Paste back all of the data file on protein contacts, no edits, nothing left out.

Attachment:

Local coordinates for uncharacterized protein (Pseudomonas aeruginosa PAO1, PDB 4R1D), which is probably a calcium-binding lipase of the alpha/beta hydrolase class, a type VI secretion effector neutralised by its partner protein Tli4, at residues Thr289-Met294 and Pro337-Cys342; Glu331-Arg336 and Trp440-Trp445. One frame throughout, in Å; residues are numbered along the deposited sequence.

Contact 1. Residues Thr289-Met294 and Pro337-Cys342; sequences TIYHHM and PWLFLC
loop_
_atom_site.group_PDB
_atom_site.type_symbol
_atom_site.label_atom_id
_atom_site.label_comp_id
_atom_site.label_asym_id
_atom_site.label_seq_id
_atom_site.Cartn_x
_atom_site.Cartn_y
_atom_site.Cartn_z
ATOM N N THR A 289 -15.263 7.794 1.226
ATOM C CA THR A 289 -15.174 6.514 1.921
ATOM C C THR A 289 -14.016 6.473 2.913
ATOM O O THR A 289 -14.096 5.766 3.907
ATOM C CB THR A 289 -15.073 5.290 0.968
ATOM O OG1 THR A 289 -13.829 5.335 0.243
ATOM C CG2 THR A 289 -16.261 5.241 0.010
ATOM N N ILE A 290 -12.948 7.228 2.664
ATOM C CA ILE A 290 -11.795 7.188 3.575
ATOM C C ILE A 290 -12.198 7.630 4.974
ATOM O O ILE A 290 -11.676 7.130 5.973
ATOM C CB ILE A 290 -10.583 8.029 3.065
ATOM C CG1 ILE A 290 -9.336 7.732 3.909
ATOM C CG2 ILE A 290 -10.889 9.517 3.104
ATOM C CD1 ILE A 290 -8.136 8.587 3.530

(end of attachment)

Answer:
Local coordinates for uncharacterized protein (Pseudomonas aeruginosa PAO1, PDB 4R1D), which is probably a calcium-binding lipase of the alpha/beta hydrolase class, a type VI secretion effector neutralised by its partner protein Tli4, at residues Thr289-Met294 and Pro337-Cys342; Glu331-Arg336 and Trp440-Trp445. One frame throughout, in Å; residues are numbered along the deposited sequence.

Contact 1. Residues Thr289-Met294 and Pro337-Cys342; sequences TIYHHM and PWLFLC
loop_
_atom_site.group_PDB
_atom_site.type_symbol
_atom_site.label_atom_id
_atom_site.label_comp_id
_atom_site.label_asym_id
_atom_site.label_seq_id
_atom_site.Cartn_x
_atom_site.Cartn_y
_atom_site.Cartn_z
ATOM N N THR A 289 -15.263 7.794 1.226
ATOM C CA THR A 289 -15.174 6.514 1.921
ATOM C C THR A 289 -14.016 6.473 2.913
ATOM O O THR A 289 -14.096 5.766 3.907
ATOM C CB THR A 289 -15.073 5.290 0.968
ATOM O OG1 THR A 289 -13.829 5.335 0.243
ATOM C CG2 THR A 289 -16.261 5.241 0.010
ATOM N N ILE A 290 -12.948 7.228 2.664
ATOM C CA ILE A 290 -11.795 7.188 3.575
ATOM C C ILE A 290 -12.198 7.630 4.974
ATOM O O ILE A 290 -11.676 7.130 5.973
ATOM C CB ILE A 290 -10.583 8.029 3.065
ATOM C CG1 ILE A 290 -9.336 7.732 3.909
ATOM C CG2 ILE A 290 -10.889 9.517 3.104
ATOM C CD1 ILE A 290 -8.136 8.587 3.530